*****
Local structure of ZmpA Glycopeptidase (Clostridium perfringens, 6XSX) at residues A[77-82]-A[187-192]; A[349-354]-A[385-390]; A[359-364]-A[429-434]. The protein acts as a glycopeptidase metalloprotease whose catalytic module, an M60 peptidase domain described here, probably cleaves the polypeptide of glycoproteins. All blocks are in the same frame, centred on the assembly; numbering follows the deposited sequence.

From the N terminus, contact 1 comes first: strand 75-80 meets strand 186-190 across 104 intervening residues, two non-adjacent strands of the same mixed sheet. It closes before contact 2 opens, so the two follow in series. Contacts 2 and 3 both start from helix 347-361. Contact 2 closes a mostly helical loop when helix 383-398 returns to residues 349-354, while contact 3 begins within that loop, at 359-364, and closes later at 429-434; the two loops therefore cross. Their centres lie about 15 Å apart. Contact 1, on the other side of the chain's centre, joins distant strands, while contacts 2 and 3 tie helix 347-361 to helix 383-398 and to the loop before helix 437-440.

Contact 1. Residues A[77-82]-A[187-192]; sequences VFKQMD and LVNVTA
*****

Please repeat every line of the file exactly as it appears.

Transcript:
Local structure of ZmpA Glycopeptidase (Clostridium perfringens, 6XSX) at residues A[77-82]-A[187-192]; A[349-354]-A[385-390]; A[359-364]-A[429-434]. The protein acts as a glycopeptidase metalloprotease whose catalytic module, an M60 peptidase domain described here, probably cleaves the polypeptide of glycoproteins. All blocks are in the same frame, centred on the assembly; numbering follows the deposited sequence.

From the N terminus, contact 1 comes first: strand 75-80 meets strand 186-190 across 104 intervening residues, two non-adjacent strands of the same mixed sheet. It closes before contact 2 opens, so the two follow in series. Contacts 2 and 3 both start from helix 347-361. Contact 2 closes a mostly helical loop when helix 383-398 returns to residues 349-354, while contact 3 begins within that loop, at 359-364, and closes later at 429-434; the two loops therefore cross. Their centres lie about 15 Å apart. Contact 1, on the other side of the chain's centre, joins distant strands, while contacts 2 and 3 tie helix 347-361 to helix 383-398 and to the loop before helix 437-440.

Contact 1. Residues A[77-82]-A[187-192]; sequences VFKQMD and LVNVTA